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Landlords Ready War Chests to Buy in Cooling US Housing Market

SFR landlords are betting lower demand from consumers will lead to builder discounts.

(Bloomberg)—Single-family landlords are eyeing opportunities in the slowing US housing market, betting that lower demand from consumers will lead builders to offer discounts.

American Homes 4 Rent, the third-largest single-family landlord, is taking calls daily from a variety of potential sellers, including national builders, Chief Executive Officer David Singelyn said at an industry conference last week. He said builders are currently offering small concessions on deal terms even as they hold the line on price, but he expects that to change.

“We’re going to see those prices come down,” Singelyn said. The landlord is “sitting on a significant amount of investable cash and funds, and we can take advantage of those opportunities.”

The chance for landlords to score deals on new rental homes is shaping up as higher mortgage rates push some would-be buyers to bow out of a frenzied market. Institutional investors discovered single-family rentals a decade ago, in the aftermath of a foreclosure crisis, but few housing observers are predicting a similar crash this time.

Instead, the surge in rates is seen as helping calm the housing mania. Slowing price gains and growing inventory may be good for prospective buyers over the long run. For now, the new conditions are creating risks for homebuilders, who accrue costs when houses take longer to sell. Striking deals with landlords can help builders keep work crews busy and add housing inventory even amid slower consumer demand.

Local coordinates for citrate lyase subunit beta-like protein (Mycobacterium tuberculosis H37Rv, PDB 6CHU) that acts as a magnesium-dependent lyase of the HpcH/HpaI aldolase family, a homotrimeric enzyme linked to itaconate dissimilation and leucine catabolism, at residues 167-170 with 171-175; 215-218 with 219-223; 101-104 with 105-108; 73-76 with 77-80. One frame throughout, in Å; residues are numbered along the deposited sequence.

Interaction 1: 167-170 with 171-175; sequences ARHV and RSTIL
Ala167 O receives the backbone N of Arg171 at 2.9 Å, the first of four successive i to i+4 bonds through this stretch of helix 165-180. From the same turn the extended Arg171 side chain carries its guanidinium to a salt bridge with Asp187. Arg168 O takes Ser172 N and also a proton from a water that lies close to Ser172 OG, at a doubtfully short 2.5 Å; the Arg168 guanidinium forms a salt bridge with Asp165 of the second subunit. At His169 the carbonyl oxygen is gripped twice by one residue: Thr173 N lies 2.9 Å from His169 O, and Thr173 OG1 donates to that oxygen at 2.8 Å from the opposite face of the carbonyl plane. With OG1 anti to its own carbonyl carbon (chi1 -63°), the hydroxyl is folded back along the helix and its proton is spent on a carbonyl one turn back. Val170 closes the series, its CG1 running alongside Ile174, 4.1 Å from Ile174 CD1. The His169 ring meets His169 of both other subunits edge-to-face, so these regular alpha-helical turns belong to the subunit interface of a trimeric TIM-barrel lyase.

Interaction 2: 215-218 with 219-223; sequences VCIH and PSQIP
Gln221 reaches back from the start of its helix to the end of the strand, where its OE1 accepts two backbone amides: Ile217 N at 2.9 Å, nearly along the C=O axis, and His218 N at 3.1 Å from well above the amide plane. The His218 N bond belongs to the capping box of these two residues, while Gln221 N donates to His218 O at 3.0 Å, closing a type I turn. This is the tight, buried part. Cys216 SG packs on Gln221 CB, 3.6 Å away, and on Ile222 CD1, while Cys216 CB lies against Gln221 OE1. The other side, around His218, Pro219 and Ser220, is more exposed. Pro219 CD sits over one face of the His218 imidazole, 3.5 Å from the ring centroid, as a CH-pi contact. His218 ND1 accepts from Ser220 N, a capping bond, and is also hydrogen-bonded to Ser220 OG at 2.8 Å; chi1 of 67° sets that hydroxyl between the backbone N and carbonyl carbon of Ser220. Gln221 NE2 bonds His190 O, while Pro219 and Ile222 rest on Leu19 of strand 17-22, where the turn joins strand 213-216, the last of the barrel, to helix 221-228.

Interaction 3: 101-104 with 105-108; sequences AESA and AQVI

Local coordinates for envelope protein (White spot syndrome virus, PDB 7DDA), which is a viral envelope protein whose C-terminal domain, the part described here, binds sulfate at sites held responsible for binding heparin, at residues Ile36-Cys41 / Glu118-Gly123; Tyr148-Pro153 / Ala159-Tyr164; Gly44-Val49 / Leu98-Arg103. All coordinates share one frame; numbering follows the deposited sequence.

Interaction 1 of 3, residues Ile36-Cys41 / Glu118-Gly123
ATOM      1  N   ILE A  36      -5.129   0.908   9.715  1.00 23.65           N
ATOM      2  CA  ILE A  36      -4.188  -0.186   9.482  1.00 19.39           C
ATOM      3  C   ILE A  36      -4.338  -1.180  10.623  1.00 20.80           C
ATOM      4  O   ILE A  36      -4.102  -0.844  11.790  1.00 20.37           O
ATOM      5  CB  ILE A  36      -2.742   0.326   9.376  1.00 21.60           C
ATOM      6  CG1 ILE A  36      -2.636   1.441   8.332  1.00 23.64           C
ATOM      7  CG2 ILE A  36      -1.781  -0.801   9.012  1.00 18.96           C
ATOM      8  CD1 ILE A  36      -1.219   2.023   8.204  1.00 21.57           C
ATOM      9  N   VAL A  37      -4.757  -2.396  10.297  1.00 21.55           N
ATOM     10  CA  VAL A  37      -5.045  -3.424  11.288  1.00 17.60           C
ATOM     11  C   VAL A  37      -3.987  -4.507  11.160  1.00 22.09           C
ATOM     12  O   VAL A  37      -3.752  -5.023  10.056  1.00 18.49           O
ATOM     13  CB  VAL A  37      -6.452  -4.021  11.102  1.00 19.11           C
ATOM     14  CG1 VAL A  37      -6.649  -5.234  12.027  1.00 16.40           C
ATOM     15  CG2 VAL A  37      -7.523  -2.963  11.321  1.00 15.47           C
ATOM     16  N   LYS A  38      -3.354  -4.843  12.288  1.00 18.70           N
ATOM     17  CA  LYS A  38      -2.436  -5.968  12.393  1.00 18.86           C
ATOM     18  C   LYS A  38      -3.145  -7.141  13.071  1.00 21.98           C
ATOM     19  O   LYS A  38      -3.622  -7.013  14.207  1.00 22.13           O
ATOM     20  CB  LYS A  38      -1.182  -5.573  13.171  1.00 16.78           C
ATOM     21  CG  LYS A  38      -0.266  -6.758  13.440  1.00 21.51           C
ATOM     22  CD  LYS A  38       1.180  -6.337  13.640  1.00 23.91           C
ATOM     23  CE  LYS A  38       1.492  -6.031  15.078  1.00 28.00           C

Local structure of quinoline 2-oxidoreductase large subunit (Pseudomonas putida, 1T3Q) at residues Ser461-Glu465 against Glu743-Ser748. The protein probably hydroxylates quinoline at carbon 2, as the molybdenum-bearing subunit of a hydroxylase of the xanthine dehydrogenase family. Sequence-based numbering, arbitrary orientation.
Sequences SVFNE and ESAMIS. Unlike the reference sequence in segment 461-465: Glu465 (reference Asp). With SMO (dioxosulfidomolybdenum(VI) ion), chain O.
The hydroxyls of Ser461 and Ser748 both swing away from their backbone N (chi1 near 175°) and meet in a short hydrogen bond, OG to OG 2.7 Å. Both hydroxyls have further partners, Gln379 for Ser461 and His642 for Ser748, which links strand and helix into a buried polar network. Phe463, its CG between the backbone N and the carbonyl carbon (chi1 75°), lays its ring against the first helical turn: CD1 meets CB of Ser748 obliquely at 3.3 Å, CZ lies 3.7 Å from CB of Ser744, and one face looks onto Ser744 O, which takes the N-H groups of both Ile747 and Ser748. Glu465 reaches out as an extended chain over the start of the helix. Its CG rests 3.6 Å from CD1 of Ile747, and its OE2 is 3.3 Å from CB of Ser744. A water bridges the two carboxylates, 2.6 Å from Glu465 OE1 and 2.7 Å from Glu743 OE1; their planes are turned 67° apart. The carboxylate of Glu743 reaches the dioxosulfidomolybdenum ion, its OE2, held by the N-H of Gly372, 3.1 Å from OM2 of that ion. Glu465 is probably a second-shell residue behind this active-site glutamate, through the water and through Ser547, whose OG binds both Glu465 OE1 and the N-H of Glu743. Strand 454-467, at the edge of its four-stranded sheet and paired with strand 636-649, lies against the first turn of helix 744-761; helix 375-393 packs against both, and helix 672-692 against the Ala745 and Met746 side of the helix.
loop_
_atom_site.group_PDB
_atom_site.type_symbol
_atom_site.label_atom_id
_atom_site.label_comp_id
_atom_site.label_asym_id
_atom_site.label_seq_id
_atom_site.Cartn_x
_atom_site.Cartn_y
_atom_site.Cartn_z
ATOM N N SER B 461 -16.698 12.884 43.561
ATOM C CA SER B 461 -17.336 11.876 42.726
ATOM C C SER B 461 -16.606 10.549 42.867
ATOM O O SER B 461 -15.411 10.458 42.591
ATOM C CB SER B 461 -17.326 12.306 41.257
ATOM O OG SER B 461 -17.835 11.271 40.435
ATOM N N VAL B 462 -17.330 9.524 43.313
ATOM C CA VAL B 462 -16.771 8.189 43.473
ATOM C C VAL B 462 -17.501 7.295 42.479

At times, selling houses in bulk to property investors has offered builders better economics than the retail market.

“It’s a buyer looking for an income stream,” Bill Wheat, chief financial officer at DR Horton Inc., said at a UBS Group AG conference. “It’s not a family stretching to qualify for a mortgage for their home. So you can certainly underwrite to a higher valuation on land for single-family rental.”

Even before the recent slowdown, the largest US homebuilders have turned to landlords as a way to diversify their sales efforts. Last year, Lennar Corp. teamed up with Centerbridge Partners and Allianz Real Estate to build and acquire more than $4 billion worth of rentals. PulteGroup Inc., meanwhile, agreed to develop 7,500 houses for rental giant Invitation Homes Inc.

There are some headwinds for landlords, too. Interest rates on single-family rental securitizations tracked by Kroll Bond Rating Agency have increased from roughly 2% through most of 2021 to 5% in one recent deal.

For tenants, wage increases have helped offset rising rents, giving landlords confidence that they can continue to raise prices. Invitation Homes, which has more than 85,000 houses, increased rents about 12% in May from a year earlier. But the average tenant spent about 18% of their household income on rent, lower than the company’s historical average.

Those trends are giving landlords confidence to keep adding homes at a time when builders are looking for new buyers. Local and regional builders have been reaching out to Kinloch Partners CEO Bruce McNeilage, hoping to offload houses as inventory stacks up.

“These are the same builders that over the last few years have not been willing to sell to investors,” he said.

To contact the author of this story: Patrick Clark in New York at [email protected].

@2022 Bloomberg L.P.

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